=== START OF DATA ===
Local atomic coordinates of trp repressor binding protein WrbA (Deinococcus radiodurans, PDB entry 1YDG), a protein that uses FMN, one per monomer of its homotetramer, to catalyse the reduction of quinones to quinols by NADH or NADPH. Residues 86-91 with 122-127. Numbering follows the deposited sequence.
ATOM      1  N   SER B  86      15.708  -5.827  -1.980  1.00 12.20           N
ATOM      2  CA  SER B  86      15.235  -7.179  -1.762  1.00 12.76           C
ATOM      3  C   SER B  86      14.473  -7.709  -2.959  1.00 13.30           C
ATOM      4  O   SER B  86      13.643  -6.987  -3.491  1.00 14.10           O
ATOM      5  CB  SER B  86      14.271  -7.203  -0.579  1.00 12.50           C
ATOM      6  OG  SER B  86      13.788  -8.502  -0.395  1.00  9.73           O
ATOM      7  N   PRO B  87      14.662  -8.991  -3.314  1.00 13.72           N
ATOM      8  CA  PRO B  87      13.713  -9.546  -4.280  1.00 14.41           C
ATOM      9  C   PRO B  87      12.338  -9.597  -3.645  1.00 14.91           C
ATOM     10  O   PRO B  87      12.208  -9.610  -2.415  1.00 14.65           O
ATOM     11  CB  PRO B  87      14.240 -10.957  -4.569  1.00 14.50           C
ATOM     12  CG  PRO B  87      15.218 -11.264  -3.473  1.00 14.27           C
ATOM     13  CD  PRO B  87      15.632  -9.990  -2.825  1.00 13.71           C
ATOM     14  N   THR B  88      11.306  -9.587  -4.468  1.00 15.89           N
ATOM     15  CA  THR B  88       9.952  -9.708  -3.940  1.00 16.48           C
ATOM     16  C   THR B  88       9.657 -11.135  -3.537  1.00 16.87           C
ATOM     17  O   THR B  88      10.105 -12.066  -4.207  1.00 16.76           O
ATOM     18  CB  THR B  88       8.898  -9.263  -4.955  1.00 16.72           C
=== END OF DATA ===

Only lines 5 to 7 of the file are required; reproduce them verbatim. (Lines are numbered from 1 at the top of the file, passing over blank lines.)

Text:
ATOM      4  O   SER B  86      13.643  -6.987  -3.491  1.00 14.10           O
ATOM      5  CB  SER B  86      14.271  -7.203  -0.579  1.00 12.50           C
ATOM      6  OG  SER B  86      13.788  -8.502  -0.395  1.00  9.73           O